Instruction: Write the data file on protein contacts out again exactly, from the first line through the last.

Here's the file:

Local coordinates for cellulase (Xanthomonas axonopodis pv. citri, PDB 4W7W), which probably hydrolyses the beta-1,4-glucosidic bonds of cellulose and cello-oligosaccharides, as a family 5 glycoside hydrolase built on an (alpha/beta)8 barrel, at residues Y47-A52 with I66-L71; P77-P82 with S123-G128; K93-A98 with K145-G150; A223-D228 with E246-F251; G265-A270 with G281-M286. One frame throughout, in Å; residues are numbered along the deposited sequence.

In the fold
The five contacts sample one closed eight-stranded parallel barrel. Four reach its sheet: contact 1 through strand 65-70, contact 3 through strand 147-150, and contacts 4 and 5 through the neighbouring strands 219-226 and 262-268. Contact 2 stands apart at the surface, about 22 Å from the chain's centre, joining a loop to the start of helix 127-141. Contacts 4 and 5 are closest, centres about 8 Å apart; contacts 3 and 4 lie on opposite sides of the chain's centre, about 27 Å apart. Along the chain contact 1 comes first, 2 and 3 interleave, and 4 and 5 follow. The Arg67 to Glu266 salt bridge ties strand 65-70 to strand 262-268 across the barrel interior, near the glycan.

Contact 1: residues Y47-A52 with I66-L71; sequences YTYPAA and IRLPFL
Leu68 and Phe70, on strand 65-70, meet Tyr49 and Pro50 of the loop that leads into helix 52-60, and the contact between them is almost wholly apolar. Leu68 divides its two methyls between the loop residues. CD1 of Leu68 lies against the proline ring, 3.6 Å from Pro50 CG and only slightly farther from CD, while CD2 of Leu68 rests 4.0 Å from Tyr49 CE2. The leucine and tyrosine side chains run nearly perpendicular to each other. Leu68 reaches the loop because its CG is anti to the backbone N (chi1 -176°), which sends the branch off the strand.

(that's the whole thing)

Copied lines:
Local coordinates for cellulase (Xanthomonas axonopodis pv. citri, PDB 4W7W), which probably hydrolyses the beta-1,4-glucosidic bonds of cellulose and cello-oligosaccharides, as a family 5 glycoside hydrolase built on an (alpha/beta)8 barrel, at residues Y47-A52 with I66-L71; P77-P82 with S123-G128; K93-A98 with K145-G150; A223-D228 with E246-F251; G265-A270 with G281-M286. One frame throughout, in Å; residues are numbered along the deposited sequence.

In the fold
The five contacts sample one closed eight-stranded parallel barrel. Four reach its sheet: contact 1 through strand 65-70, contact 3 through strand 147-150, and contacts 4 and 5 through the neighbouring strands 219-226 and 262-268. Contact 2 stands apart at the surface, about 22 Å from the chain's centre, joining a loop to the start of helix 127-141. Contacts 4 and 5 are closest, centres about 8 Å apart; contacts 3 and 4 lie on opposite sides of the chain's centre, about 27 Å apart. Along the chain contact 1 comes first, 2 and 3 interleave, and 4 and 5 follow. The Arg67 to Glu266 salt bridge ties strand 65-70 to strand 262-268 across the barrel interior, near the glycan.

Contact 1: residues Y47-A52 with I66-L71; sequences YTYPAA and IRLPFL
Leu68 and Phe70, on strand 65-70, meet Tyr49 and Pro50 of the loop that leads into helix 52-60, and the contact between them is almost wholly apolar. Leu68 divides its two methyls between the loop residues. CD1 of Leu68 lies against the proline ring, 3.6 Å from Pro50 CG and only slightly farther from CD, while CD2 of Leu68 rests 4.0 Å from Tyr49 CE2. The leucine and tyrosine side chains run nearly perpendicular to each other. Leu68 reaches the loop because its CG is anti to the backbone N (chi1 -176°), which sends the branch off the strand.